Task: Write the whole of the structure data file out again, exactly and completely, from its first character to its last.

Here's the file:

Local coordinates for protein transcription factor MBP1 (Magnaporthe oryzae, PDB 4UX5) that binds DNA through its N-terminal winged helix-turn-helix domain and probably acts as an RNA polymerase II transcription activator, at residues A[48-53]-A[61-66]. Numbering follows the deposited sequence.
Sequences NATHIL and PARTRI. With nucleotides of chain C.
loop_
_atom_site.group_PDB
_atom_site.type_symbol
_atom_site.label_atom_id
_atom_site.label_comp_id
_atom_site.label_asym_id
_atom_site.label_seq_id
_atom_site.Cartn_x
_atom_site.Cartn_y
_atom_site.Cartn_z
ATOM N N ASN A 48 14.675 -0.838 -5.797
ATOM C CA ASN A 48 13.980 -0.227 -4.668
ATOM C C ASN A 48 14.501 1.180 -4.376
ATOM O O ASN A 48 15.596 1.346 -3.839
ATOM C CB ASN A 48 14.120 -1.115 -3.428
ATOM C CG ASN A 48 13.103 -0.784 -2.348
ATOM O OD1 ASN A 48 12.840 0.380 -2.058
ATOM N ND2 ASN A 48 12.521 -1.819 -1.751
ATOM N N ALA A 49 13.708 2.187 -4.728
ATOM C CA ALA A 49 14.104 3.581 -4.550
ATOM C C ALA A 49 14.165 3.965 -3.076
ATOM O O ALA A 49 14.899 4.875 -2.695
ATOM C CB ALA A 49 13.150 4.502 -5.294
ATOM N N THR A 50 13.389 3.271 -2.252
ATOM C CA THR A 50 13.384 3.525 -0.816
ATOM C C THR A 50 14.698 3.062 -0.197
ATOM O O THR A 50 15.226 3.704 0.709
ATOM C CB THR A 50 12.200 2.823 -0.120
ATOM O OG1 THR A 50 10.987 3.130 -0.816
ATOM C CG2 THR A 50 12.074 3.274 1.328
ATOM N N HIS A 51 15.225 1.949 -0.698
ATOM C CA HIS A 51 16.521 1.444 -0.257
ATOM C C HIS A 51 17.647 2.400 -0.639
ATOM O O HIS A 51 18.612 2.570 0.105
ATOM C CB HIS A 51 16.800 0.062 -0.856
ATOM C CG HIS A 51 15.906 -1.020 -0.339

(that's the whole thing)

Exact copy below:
Local coordinates for protein transcription factor MBP1 (Magnaporthe oryzae, PDB 4UX5) that binds DNA through its N-terminal winged helix-turn-helix domain and probably acts as an RNA polymerase II transcription activator, at residues A[48-53]-A[61-66]. Numbering follows the deposited sequence.
Sequences NATHIL and PARTRI. With nucleotides of chain C.
loop_
_atom_site.group_PDB
_atom_site.type_symbol
_atom_site.label_atom_id
_atom_site.label_comp_id
_atom_site.label_asym_id
_atom_site.label_seq_id
_atom_site.Cartn_x
_atom_site.Cartn_y
_atom_site.Cartn_z
ATOM N N ASN A 48 14.675 -0.838 -5.797
ATOM C CA ASN A 48 13.980 -0.227 -4.668
ATOM C C ASN A 48 14.501 1.180 -4.376
ATOM O O ASN A 48 15.596 1.346 -3.839
ATOM C CB ASN A 48 14.120 -1.115 -3.428
ATOM C CG ASN A 48 13.103 -0.784 -2.348
ATOM O OD1 ASN A 48 12.840 0.380 -2.058
ATOM N ND2 ASN A 48 12.521 -1.819 -1.751
ATOM N N ALA A 49 13.708 2.187 -4.728
ATOM C CA ALA A 49 14.104 3.581 -4.550
ATOM C C ALA A 49 14.165 3.965 -3.076
ATOM O O ALA A 49 14.899 4.875 -2.695
ATOM C CB ALA A 49 13.150 4.502 -5.294
ATOM N N THR A 50 13.389 3.271 -2.252
ATOM C CA THR A 50 13.384 3.525 -0.816
ATOM C C THR A 50 14.698 3.062 -0.197
ATOM O O THR A 50 15.226 3.704 0.709
ATOM C CB THR A 50 12.200 2.823 -0.120
ATOM O OG1 THR A 50 10.987 3.130 -0.816
ATOM C CG2 THR A 50 12.074 3.274 1.328
ATOM N N HIS A 51 15.225 1.949 -0.698
ATOM C CA HIS A 51 16.521 1.444 -0.257
ATOM C C HIS A 51 17.647 2.400 -0.639
ATOM O O HIS A 51 18.612 2.570 0.105
ATOM C CB HIS A 51 16.800 0.062 -0.856
ATOM C CG HIS A 51 15.906 -1.020 -0.339